The God Eater series is Bandai Namco’s response to the monster hunting genre popularized by Monster Hunter. God Eater Resurrection is a remastered version of Gods Eater Burst, which in turn was a remake of the first Japan-only God Eater. It includes both the original and burst’s story arcs, as well as a brand new story arc that ties into the following western release of God Eater 2: Rage Burst. Although it can be easily compared to Monster Hunter, it stands out for its fast hack-and-slash gameplay, intriguing weapons, and compelling story.
The story revolves around warriors known as God Eaters, whose sole mission is to defeat the Aragami, monsters who have threatened the human race. You play as a customizable avatar and engage in missions alongside a likable crew of characters like the energetic Kota, the arrogant Alisa, and resident cool guy Soma. The character-driven arcs keep the plot interesting, focusing on dark themes of loss and despair. The plot twists and interactions are compelling enough to keep things lively along the way. Although the majority of the plot is recycled from Gods Eater Burst, a new final story arc may motivate series veterans to re-experience this game.
God EaterResurrection’s gameplay shares similarities with Monster Hunter. You take on missions to engage the Aragami in real-time combat. Gaining materials from the Aragami opens up new weapons and shields to craft, better equipping you to take down stronger monsters. The similarities end there, as God Eater employs a fast gameplay style more reminiscent of a hack-and-slash than its monster hunting brethren. You can let loose and bombard monsters with slashes and shots.
There are ten weapons, or God Arcs, at your disposal: six blade weapons and four types of guns. They all play differently, accounting for various preferences and playstyles. For example, the hammer is a bulky weapon with a charge shot, while the scythe is faster and has longer reach. Each gun also varies in firing speed and bullet capability. For further customization, your weapons can have a number of properties, both physical and elemental. This comes into play when facing monsters with specific weaknesses, such as crushing blows or the spark element.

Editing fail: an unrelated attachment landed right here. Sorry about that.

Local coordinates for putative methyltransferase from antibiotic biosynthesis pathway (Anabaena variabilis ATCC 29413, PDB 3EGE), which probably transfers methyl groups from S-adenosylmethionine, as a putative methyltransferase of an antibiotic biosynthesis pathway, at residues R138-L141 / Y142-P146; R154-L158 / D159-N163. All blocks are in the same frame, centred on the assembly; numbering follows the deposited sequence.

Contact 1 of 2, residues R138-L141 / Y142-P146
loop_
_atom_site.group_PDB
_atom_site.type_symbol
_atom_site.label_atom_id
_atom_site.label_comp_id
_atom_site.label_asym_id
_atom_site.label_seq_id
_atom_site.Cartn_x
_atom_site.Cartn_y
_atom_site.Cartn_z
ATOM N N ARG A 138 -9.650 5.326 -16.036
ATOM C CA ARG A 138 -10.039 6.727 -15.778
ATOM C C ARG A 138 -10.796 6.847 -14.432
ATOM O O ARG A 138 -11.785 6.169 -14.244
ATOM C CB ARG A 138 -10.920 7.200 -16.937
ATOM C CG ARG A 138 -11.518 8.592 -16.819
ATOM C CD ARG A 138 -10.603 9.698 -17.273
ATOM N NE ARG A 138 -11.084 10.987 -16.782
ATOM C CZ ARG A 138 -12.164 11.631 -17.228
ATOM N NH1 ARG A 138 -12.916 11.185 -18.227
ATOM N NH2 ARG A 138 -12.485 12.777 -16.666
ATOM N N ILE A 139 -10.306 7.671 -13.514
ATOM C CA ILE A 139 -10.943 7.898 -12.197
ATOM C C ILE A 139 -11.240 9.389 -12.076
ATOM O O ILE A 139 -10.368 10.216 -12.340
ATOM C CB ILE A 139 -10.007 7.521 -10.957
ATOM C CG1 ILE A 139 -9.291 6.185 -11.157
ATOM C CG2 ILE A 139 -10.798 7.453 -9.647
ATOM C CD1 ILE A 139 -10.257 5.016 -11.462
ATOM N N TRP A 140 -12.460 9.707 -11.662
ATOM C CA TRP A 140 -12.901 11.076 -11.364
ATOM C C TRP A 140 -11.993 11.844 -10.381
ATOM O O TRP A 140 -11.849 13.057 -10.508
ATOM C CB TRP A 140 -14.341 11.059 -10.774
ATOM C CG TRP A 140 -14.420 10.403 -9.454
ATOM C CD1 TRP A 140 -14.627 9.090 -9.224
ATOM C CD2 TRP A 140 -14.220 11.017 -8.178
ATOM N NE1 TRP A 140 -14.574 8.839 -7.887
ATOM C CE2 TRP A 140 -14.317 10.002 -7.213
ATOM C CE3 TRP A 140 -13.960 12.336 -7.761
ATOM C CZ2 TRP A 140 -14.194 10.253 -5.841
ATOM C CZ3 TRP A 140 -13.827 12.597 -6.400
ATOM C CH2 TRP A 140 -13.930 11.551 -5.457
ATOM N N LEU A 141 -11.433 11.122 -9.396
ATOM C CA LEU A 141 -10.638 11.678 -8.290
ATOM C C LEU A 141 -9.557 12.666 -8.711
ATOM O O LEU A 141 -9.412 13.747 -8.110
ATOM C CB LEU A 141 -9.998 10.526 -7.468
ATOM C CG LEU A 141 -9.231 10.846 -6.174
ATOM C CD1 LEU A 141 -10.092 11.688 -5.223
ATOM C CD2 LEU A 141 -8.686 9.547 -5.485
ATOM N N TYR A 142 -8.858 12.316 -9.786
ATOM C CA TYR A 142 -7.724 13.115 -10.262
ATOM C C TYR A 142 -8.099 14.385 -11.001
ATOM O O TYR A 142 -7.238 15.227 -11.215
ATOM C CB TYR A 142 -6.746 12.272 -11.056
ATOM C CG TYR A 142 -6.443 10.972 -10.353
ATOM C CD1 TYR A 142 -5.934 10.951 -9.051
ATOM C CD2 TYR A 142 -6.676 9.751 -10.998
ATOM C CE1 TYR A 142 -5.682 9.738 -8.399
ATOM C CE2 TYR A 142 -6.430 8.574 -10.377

A key feature of your God Arc is the ability to switch between a blade and gun form at will. This mechanic doubles the variety of your loadout, encouraging players to mix and match their favorite close-range and long-range weapons. It also comes into play when recharging your guns. There is no set ammunition number for guns. Instead, each shot requires a certain number of oracle points (OP), which recover as you perform melee attacks. The weapon switching isn’t just for show; it goes hand-in-hand in creating a versatile strategy. Unfortunately, the default button to switch weapon styles is awkwardly mapped to the same button for running, but that can be changed in the options.
As in other games of this genre, your character doesn’t level up. Instead, you must rely on materials obtained from monsters to form new weapons and shields. There is a bit of grind, but the game is fairly generous with giving you what you need to ensure speedy crafting and upgrading. In order to gain monsters’ drops, you actually have to do as the title suggests and eat them. Your weapon has one more transformation, a set of vicious fangs that devours enemies to extract its parts. Devouring enemies has the added effect of activating your character’s burst mode, giving your character stronger attacks, a double jump, and regenerative properties. Promoting an original form of teamwork, link burst lets burst-strengthened players shoot their allies to “infect” them with burst mode as well. If your newly strengthened allies shoot you back, your burst will level up, creating a clever strategy where iron sharpens iron.